NBC exec name-checks St. Pete while explaining new fall strategy
But NBC entertainment co-chairman Ben Silverman seemed to take pleasure in pointing out that his uncle and grandmother live in the St. Petersburg area, after I noted that some viewers and TV critics have said there's too much new material on TV -- creating too many series they must struggle to keep track of.
"It's been a tremendous strategy for cable and the international community to share time periods," Silverman said, touting NBC's decision to schedule shorter, all-original runs of two series in the same timeslot to ensure original episodes across the 2009-10 TV season.
"What we've seen is repeats don't work any more," said the executive, noting that the network's move to turn Saturdays over the repeats helped erode its share of the TV-watching audience to original series on cable.
"Much more at issue with your audience in St. Petersburg, where my uncle and grandma live, you can see them not watching repeats but looking to see original programming. Whether they watch all the shows or watch their favorite shows, they're not watching repeats."
Okay, we get it, dude (even though the uncle and grandma remark, coming from a hipster like Silverman, felt a little like a wisecrack). Here's what else I learned:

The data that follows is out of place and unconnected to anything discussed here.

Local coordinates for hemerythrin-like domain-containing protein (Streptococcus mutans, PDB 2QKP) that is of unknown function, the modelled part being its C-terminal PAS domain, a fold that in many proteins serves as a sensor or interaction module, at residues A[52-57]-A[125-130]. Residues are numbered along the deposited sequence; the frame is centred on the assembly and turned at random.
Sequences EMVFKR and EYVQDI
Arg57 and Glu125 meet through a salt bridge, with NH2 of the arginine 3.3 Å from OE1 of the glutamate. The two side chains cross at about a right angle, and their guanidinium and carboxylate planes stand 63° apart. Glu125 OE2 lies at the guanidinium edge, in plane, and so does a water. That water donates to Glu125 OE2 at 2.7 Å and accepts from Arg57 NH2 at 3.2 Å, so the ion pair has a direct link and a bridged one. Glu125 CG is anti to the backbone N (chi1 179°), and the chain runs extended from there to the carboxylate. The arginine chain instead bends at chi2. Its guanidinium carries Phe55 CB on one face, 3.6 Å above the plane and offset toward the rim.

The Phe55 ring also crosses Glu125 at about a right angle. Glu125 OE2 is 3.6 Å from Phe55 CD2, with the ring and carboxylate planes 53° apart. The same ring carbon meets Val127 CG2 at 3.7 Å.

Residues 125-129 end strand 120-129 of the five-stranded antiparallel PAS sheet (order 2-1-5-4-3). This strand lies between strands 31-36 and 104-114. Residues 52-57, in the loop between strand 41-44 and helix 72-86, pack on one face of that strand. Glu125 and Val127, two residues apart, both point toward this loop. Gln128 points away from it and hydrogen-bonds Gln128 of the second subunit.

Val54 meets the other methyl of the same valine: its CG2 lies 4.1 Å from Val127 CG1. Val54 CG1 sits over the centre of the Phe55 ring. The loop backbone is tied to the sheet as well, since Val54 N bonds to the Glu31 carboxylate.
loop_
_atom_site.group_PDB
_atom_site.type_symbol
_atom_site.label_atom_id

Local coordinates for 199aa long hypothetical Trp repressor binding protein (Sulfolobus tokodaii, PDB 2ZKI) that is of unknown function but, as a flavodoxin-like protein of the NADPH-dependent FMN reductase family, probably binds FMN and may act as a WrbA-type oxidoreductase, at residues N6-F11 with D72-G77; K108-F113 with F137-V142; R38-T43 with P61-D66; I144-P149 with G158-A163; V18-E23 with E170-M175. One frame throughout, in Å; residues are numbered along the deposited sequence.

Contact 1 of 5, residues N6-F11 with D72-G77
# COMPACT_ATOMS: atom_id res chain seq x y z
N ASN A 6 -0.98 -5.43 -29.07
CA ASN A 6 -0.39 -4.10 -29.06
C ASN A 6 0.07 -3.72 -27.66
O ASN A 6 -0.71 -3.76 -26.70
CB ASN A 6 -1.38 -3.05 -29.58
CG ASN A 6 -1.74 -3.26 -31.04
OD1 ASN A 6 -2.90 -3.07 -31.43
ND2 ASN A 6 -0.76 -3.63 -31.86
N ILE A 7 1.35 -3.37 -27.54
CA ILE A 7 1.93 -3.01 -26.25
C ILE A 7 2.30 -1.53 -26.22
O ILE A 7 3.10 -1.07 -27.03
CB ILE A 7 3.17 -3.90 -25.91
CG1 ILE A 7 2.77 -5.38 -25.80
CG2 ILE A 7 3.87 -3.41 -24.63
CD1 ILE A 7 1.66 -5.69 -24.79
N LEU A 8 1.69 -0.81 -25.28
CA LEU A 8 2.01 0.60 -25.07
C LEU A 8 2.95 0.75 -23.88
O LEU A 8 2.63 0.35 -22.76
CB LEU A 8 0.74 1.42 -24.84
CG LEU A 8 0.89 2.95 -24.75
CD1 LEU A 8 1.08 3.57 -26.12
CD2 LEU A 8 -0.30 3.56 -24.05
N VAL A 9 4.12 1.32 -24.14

NBC focused on trying to give good lead-ins to Jay Leno's 10 p.m. show, which they say they will not evaluate until a year has passed. Or ratings dip bad enough that NBC affiliates complain (my addition).
NBC's renewal of Chuck (left) and Fox's renewal of Dollhouse proves audience still has pull with the networks if they push back against an impending cancellation -- Silverman said during NBC's early ad-selling season, the public pushback against canceling Chuck saved the show. "The demand for Chuck that came out of the online community, the critical press and our advertising base, made us have to pick up that show," said Silverman. "I was sent more Nerds than anyone can consume in a lifetime."
30 Rock will be delayed this fall to help ensure a string of original episodes and because stars Alec Baldwin and Tina Fey are both working on movies over the summer.
Friday Night Lights isn't returning until summer 2010.
Silverman blamed the writers strike that ended in March 2008 for the string of failed series they debuted last year.
Slating male-oriented crime shows such as Southland and Law & Order on Fridays seems like tossing money down a hole. But it also shows that networks are serious about avoiding giving up another day of new programming in the week.
Should a presumably family-oriented TV series version of the movie Parenthood air right before the sex crimes show, Law & Order: Special Victims Unit?
NBC, like ABC and Fox before them, has saved shows that previously would be canceled, creating a new formula for success on the network that factors in critical buzz, advertiser interest and fan reaction to balance hard ratings.